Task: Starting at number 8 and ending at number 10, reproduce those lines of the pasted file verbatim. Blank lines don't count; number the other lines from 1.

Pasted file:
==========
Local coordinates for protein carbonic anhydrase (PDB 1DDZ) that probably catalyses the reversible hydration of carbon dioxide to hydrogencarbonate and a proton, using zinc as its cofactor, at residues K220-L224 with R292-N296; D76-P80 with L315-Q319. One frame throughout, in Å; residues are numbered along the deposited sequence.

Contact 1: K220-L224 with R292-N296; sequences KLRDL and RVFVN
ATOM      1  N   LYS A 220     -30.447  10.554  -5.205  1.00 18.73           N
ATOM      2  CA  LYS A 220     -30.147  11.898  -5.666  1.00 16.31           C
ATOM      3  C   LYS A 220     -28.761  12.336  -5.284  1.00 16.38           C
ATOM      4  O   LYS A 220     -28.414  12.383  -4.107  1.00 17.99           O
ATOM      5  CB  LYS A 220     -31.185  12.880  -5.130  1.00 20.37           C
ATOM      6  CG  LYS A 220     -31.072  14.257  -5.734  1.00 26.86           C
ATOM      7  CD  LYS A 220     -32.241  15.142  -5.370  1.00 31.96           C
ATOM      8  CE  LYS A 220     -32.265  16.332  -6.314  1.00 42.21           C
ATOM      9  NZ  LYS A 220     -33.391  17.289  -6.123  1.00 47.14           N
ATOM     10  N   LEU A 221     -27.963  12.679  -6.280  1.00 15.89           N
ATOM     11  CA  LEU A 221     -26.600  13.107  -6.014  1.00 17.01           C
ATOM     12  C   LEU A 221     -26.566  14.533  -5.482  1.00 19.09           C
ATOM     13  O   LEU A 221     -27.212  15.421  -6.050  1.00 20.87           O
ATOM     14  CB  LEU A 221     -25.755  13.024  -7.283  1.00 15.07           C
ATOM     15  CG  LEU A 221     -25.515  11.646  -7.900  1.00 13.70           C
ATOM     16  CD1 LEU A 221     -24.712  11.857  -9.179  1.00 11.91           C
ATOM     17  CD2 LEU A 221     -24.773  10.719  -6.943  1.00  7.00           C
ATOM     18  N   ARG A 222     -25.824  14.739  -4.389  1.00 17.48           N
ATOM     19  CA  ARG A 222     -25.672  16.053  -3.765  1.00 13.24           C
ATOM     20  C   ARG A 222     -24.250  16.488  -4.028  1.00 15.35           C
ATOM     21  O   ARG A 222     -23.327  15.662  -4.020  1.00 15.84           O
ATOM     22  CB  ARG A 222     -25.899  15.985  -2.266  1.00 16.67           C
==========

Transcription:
ATOM      6  CG  LYS A 220     -31.072  14.257  -5.734  1.00 26.86           C
ATOM      7  CD  LYS A 220     -32.241  15.142  -5.370  1.00 31.96           C
ATOM      8  CE  LYS A 220     -32.265  16.332  -6.314  1.00 42.21           C